July 5, 2022

Cabbage (English: Cabbage, scientific name: Brassica oleracea var. Capitata) is a perennial plant belonging to the genus Brassicaceae. Widely used as a vegetable, it is treated as an annual plant in cultivation.


The name cabbage is derived from the English name Cabbage (meaning overhead vegetables), and the English name comes from the old French word caboche (meaning head-to-head), and even the Latin word capto (meaning head-to-head). It is derived from caput (meaning head). Another name is Kanran, which is derived from the Chinese name gānlán, and Tamana, which is derived from the heading property. The French name is chou cabus and the Italian name is cavolo. Depending on the season in which the cabbage is produced, the cabbage is also called "winter cabbage", which has a white inside, and "spring cabbage", which has a loose roll and a deep green color.


It is said to be native to the cliffs of the coast of Western Europe, and was medicated in Europe during the ancient Greek era, and was cultivated as a vegetable from a health diet in the 4th century BC. It is said that the first vegetable cultivated in Japan was the Hokkaido Development Commission in the 4th year of the Meiji era. It is currently cultivated all over the world. It is a vegetable adapted to a cool climate and continues to grow even when the temperature drops to 5 degrees Celsius, and grows well at 15-20 degrees Celsius. Small seedlings can tolerate temperatures as low as -12 degrees Celsius for one to two nights. Annual or biennial (annual). The cross-shaped pale yellow flowers come in spring. Cabbage has a strong image of heading (the property of forming a round ball), but there are some varieties that head and some that do not. In addition, there are many varieties because they have undergone a long breeding process like kale, cauliflower, Chinese broccoli, Brussels sprouts, kohlrabi, and broccoli, which are derived from the same species. Rich in Vitamin C and Vitamin U.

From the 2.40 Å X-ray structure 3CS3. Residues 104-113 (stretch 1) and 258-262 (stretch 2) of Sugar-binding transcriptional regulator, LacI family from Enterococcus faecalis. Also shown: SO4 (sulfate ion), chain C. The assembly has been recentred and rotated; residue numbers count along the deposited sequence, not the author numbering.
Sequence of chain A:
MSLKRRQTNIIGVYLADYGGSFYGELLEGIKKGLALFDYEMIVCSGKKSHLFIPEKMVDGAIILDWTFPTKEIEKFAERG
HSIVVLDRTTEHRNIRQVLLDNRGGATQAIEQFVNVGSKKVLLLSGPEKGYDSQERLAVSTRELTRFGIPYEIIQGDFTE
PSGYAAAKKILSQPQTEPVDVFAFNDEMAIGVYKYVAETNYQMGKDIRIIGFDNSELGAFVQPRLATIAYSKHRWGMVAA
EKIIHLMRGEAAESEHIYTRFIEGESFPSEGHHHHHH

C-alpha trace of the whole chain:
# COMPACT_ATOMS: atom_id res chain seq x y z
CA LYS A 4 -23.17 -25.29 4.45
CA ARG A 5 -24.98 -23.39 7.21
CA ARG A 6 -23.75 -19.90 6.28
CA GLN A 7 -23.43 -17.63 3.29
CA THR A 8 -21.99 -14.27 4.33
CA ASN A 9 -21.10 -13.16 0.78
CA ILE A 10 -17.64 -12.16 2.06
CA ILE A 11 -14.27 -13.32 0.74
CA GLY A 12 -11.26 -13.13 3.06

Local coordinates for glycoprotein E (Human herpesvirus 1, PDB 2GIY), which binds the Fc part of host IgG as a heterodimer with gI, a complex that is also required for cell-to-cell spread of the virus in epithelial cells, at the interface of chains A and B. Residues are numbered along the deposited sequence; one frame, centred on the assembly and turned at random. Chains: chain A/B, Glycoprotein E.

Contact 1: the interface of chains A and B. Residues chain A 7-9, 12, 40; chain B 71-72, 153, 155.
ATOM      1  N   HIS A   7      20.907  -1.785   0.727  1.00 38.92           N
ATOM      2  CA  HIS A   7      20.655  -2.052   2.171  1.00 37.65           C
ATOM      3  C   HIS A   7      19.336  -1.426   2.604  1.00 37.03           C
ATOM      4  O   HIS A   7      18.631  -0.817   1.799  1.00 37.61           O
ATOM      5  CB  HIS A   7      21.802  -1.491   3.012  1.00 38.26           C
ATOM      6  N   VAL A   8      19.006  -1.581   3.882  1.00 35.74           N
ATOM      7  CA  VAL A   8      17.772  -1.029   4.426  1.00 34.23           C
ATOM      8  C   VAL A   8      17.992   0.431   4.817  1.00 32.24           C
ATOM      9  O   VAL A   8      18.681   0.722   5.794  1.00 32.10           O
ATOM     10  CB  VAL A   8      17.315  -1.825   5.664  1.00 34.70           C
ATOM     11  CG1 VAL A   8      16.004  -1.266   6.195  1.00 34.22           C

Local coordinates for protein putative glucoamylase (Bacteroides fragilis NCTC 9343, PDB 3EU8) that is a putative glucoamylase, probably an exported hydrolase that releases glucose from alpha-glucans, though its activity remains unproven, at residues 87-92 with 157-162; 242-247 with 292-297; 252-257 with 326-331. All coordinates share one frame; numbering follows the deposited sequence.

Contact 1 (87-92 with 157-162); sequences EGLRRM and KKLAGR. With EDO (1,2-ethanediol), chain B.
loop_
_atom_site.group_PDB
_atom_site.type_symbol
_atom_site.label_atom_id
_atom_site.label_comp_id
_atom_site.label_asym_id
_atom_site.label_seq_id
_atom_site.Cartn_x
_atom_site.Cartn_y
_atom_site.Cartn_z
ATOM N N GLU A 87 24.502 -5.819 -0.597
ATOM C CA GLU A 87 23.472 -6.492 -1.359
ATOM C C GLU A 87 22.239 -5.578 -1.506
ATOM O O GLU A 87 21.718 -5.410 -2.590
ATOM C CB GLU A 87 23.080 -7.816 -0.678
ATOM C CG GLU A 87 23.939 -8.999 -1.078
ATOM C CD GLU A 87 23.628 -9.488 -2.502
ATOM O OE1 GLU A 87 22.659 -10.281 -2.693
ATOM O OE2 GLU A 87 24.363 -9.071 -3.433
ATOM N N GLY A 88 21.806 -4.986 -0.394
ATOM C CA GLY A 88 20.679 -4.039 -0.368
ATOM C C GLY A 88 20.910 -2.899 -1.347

Not limited to cabbage, heading vegetables take the form of leaf growth hormone (auxin) biased to the back side. In the case of green cabbage that is generally distributed, heading starts after the number of outer leaves reaches 18-21, and the stem apex is spirally wrapped according to the phyllotaxis. At the time of heading, the stem hardly elongates and becomes a shortened stem. Looking at the cross section, the leaves closer to the center face inward. This is because the outside grows first, and the inside leaves come out after that and gradually become crowded. This is why consumers often choose cabbage by weight rather than size when choosing cabbage in stores.


When raw, the energy content per 100 grams (g) of edible portion is 23 kcal (96 kJ), and the water content accounts for 92.7 g. In terms of nutrients, carbohydrates are the most abundant at 5.2 g, followed by protein 1.3 g, ash 0.5 g, and fat 0.2 g. Of the 1.8 g of dietary fiber, 0.4 g is water-soluble and 1.4 g is insoluble. Among light-colored vegetables, cabbage is a vegetable rich in carotene and vitamin C, and its vitamin C content is less affected by seasonal fluctuations and is higher than that of spinach in the summer. However, vitamin C in cabbage has the drawback of being halved when heated. In addition, when shredded and exposed to water during the cooking process, the reduction rate of vitamin C is about 20%. Vitamin U (cabbage), which is a vitamin-like component that activates the metabolism of the gastrointestinal mucosa, is known as a component peculiar to cabbage. Vitamin U is sensitive to heat and decreases when cooked. There is a difference in vitamin content depending on the part, and the part with dark green on the outside is carote